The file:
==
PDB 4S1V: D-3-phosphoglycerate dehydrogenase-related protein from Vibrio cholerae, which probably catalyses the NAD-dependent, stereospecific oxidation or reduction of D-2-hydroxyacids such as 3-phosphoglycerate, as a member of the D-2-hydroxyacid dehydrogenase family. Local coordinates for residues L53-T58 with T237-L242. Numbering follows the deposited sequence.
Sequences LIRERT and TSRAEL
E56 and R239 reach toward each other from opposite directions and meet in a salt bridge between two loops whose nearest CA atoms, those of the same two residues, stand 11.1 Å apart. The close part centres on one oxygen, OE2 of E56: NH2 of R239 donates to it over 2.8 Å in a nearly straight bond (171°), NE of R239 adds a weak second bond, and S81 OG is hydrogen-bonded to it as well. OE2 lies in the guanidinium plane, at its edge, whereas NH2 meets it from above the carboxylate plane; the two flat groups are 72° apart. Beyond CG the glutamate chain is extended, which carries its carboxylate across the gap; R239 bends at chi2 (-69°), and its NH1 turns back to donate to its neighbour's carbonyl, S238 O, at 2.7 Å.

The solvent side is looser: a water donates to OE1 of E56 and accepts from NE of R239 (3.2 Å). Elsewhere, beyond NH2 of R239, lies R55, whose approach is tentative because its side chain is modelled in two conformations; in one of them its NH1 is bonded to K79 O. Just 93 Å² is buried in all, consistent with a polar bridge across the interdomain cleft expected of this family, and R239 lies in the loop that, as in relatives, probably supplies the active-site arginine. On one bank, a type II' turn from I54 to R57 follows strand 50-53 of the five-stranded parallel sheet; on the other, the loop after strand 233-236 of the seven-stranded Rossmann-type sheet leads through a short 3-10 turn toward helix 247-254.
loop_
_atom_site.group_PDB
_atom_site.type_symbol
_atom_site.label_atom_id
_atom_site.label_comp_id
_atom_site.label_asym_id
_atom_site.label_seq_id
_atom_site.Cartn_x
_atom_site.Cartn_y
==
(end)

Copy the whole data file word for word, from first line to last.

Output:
PDB 4S1V: D-3-phosphoglycerate dehydrogenase-related protein from Vibrio cholerae, which probably catalyses the NAD-dependent, stereospecific oxidation or reduction of D-2-hydroxyacids such as 3-phosphoglycerate, as a member of the D-2-hydroxyacid dehydrogenase family. Local coordinates for residues L53-T58 with T237-L242. Numbering follows the deposited sequence.
Sequences LIRERT and TSRAEL
E56 and R239 reach toward each other from opposite directions and meet in a salt bridge between two loops whose nearest CA atoms, those of the same two residues, stand 11.1 Å apart. The close part centres on one oxygen, OE2 of E56: NH2 of R239 donates to it over 2.8 Å in a nearly straight bond (171°), NE of R239 adds a weak second bond, and S81 OG is hydrogen-bonded to it as well. OE2 lies in the guanidinium plane, at its edge, whereas NH2 meets it from above the carboxylate plane; the two flat groups are 72° apart. Beyond CG the glutamate chain is extended, which carries its carboxylate across the gap; R239 bends at chi2 (-69°), and its NH1 turns back to donate to its neighbour's carbonyl, S238 O, at 2.7 Å.

The solvent side is looser: a water donates to OE1 of E56 and accepts from NE of R239 (3.2 Å). Elsewhere, beyond NH2 of R239, lies R55, whose approach is tentative because its side chain is modelled in two conformations; in one of them its NH1 is bonded to K79 O. Just 93 Å² is buried in all, consistent with a polar bridge across the interdomain cleft expected of this family, and R239 lies in the loop that, as in relatives, probably supplies the active-site arginine. On one bank, a type II' turn from I54 to R57 follows strand 50-53 of the five-stranded parallel sheet; on the other, the loop after strand 233-236 of the seven-stranded Rossmann-type sheet leads through a short 3-10 turn toward helix 247-254.
loop_
_atom_site.group_PDB
_atom_site.type_symbol
_atom_site.label_atom_id
_atom_site.label_comp_id
_atom_site.label_asym_id
_atom_site.label_seq_id
_atom_site.Cartn_x
_atom_site.Cartn_y